Merge sort, Insertion sort Sorting I / Slide 2 Sorting Selection sort or bubble sort Find the minimum value in the list 2. Swap it with the value in the first position 3. Repeat the steps above for remainder of the list (starting at the second position) 1.
Insertion sort Merge sort Quicksort Shellsort Heapsort Topological sort Sorting I / Slide 3 Bubble sort and analysis for (i=0; i
Worst-case analysis: N+N-1+ +1= N(N+1)/2, so O(N^2) Sorting I / Slide 4 Insertion: Incremental algorithm principle Mergesort: Divide and conquer principle
Sorting I / Slide 5 Insertion sort 1) Initially p = 1 2) Let the first p elements be sorted. 3) Insert the (p+1)th element properly in the list (go inversely from right to left) so that now p+1 elements are sorted. 4) increment p and go to step (3) Sorting I / Slide 6 Insertion Sort Sorting I / Slide 7 Insertion Sort http://www.cis.upenn.edu/~matuszek/cse121-2003/Applets/Chap03/Insertion/InsertSort.html
Consists of N - 1 passes For pass p = 1 through N - 1, ensures that the elements in positions 0 through p are in sorted order elements in positions 0 through p - 1 are already sorted move the element in position p left until its correct place is found among the first p + 1 elements Sorting I / Slide 8 Extended Example To sort the following numbers in increasing order: 34 8 64 51 32 21 p = 1; tmp = 8; 34 > tmp, so second element a[1] is set to 34: {8, 34} We have reached the front of the list. Thus, 1st position a[0] = tmp=8 After 1st pass: 8 34 64 51 32 21
(first 2 elements are sorted) Sorting I / Slide 9 P = 2; tmp = 64; 34 < 64, so stop at 3rd position and set 3rd position = 64 After 2nd pass: 8 34 64 51 32 21 (first 3 elements are sorted) P = 3; tmp = 51; 51 < 64, so we have 8 34 64 64 32 21, 34 < 51, so stop at 2nd position, set 3rd position = tmp, After 3rd pass: 8 34 51 64 32 21 (first 4 elements are sorted) P = 4; tmp = 32, 32 < 64, so 8 34 51 64 64 21, 32 < 51, so 8 34 51 51 64 21, next 32 < 34, so 8 34 34, 51 64 21, next 32 > 8, so stop at 1st position and set 2nd position = 32, After 4th pass: 8 32 34 51 64 21 P = 5; tmp = 21, . . . After 5th pass: 8 21 32 34 51
64 Analysis: worst-case running time Sorting I / Slide 10 Inner loop is executed p times, for each p=1..N Overall: 1 + 2 + 3 + . . . + N = O(N2) Space requirement is O(N) Sorting I / Slide 11 The bound is tight
The bound is tight (N2) That is, there exists some input which actually uses (N2) time Consider input as a reversed sorted list When a[p] is inserted into the sorted a[0..p-1], we need to compare a[p] with all elements in a[0..p-1] and move each element one position to the right (i) steps the total number of steps is (1N-1 i) = (N(N-1)/2) = (N2) Sorting I / Slide 12 Analysis: best case
The input is already sorted in increasing order When inserting A[p] into the sorted A[0..p-1], only need to compare A[p] with A[p-1] and there is no data movement For each iteration of the outer for-loop, the inner for-loop terminates after checking the loop condition once => O(N) time If input is nearly sorted, insertion sort runs fast Sorting I / Slide 13 Summary on insertion sort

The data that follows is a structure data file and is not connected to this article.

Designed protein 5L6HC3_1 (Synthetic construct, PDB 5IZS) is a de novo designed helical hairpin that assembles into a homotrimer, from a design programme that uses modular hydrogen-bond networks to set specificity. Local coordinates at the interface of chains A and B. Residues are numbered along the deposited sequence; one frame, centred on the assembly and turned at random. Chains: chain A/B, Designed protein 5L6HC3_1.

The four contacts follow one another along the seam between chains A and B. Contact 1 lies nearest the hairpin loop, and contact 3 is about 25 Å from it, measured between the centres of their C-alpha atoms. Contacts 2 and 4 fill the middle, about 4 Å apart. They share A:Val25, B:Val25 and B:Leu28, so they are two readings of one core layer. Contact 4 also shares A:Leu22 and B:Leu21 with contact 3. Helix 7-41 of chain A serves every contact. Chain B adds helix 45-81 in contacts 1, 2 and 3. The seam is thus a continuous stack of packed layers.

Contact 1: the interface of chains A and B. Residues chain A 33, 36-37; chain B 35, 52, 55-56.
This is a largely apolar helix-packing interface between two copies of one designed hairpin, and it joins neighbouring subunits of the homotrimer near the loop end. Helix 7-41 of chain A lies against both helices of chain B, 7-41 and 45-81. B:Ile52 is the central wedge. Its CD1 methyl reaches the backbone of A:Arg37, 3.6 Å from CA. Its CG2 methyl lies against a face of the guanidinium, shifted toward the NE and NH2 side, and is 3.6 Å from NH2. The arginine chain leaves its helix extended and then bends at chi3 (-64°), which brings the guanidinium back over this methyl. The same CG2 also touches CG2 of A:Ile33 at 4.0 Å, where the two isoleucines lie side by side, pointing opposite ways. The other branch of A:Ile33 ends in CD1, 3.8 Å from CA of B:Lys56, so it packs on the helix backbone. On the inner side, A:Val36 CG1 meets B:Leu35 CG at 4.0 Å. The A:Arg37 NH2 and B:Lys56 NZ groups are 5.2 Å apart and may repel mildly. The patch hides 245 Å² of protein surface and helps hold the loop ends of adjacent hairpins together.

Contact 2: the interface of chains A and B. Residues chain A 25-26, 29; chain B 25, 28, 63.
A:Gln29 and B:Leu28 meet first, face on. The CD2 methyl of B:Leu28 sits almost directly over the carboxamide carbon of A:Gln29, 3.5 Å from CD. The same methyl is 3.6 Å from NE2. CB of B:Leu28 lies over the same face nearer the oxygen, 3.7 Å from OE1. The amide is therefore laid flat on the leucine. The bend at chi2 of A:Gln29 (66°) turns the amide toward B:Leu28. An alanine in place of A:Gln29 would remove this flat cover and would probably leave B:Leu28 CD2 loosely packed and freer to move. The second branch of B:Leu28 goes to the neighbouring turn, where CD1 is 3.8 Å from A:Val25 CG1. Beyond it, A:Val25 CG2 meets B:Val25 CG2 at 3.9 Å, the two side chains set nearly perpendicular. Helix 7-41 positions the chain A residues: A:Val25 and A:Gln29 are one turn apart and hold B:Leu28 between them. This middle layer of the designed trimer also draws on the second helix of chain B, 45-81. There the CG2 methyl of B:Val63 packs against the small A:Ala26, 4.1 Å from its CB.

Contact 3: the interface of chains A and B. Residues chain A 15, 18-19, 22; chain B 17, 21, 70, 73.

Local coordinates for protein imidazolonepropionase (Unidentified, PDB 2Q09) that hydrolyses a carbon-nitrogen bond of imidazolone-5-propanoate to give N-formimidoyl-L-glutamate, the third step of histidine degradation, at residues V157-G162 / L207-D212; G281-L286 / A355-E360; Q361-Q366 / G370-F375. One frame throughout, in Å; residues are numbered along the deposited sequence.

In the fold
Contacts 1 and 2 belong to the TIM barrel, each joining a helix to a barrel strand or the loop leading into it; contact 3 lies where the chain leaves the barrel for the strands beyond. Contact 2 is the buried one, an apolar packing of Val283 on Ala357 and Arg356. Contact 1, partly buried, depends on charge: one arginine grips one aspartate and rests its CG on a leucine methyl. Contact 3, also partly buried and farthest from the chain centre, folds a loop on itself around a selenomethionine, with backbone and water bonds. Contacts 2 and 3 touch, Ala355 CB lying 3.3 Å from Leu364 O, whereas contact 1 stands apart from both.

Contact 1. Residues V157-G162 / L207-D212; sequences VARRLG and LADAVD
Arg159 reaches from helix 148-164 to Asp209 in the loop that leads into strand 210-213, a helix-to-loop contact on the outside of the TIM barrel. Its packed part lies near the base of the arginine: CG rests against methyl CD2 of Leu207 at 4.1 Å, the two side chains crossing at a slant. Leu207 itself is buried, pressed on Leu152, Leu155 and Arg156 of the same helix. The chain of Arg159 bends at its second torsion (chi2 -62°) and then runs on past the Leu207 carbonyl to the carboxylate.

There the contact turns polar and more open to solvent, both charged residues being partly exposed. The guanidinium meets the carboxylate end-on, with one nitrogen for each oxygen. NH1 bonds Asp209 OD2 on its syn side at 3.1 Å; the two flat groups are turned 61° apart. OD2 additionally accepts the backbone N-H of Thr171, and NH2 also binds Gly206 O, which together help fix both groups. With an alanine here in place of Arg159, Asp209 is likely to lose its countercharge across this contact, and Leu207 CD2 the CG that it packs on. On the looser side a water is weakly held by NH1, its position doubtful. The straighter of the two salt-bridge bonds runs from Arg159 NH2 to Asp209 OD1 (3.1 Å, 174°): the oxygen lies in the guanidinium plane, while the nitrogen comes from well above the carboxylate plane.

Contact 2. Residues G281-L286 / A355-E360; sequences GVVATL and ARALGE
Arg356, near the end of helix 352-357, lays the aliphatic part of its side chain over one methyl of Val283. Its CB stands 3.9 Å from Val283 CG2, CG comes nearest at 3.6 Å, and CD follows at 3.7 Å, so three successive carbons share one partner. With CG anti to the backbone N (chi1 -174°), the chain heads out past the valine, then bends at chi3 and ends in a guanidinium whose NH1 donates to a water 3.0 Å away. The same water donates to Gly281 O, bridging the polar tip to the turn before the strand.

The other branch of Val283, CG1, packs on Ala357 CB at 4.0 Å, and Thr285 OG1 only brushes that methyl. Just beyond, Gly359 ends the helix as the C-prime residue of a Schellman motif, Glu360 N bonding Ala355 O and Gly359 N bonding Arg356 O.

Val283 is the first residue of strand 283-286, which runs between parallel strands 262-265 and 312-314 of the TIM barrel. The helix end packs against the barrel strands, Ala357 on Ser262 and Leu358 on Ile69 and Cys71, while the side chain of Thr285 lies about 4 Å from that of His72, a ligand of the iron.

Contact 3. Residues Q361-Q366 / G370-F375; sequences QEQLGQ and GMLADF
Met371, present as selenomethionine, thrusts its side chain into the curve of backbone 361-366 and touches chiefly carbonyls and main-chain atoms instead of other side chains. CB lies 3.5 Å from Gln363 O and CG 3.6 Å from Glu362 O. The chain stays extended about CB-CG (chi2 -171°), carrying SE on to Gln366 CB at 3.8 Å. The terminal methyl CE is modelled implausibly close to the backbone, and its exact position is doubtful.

Simple to implement Efficient on (quite) small data sets Efficient on data sets which are already substantially sorted More efficient in practice than most other simple O(n2) algorithms such as selection sort or bubble sort: it is linear in the best case Stable (does not change the relative order of elements with equal keys) In-place (only requires a constant amount O(1) of extra memory space) It is an online algorithm, in that it can sort a list as it receives it. Sorting I / Slide 14
An experiment Code from textbook (using template) Unix time utility Sorting I / Slide 15 Sorting I / Slide 16 Mergesort Based on divide-and-conquer strategy Divide the list into two smaller lists of about equal sizes Sort each smaller list recursively
Merge the two sorted lists to get one sorted list Sorting I / Slide 17 Mergesort Divide-and-conquer strategy recursively mergesort the first half and the second half merge the two sorted halves together Sorting I / Slide 18 http://www.cosc.canterbury.ac.nz/people/mukundan/dsal/MSort.html Sorting I / Slide 19
How do we divide the list? How much time needed? How do we merge the two sorted lists? How much time needed? Sorting I / Slide 20 How to divide? If an array A[0..N-1]: dividing takes O(1) time we can represent a sublist by two integers left and right: to divide A[left..Right], we compute center=(left+right)/2 and obtain A[left..Center] and A[center+1..Right] Sorting I / Slide 21
How to merge? Input: two sorted array A and B Output: an output sorted array C Three counters: Actr, Bctr, and Cctr initially set to the beginning of their respective arrays (1) The smaller of A[Actr] and B[Bctr] is copied to the next entry in C, and the appropriate counters are advanced (2) When either input list is exhausted, the remainder of the other list is copied to C Sorting I / Slide 22 Example: Merge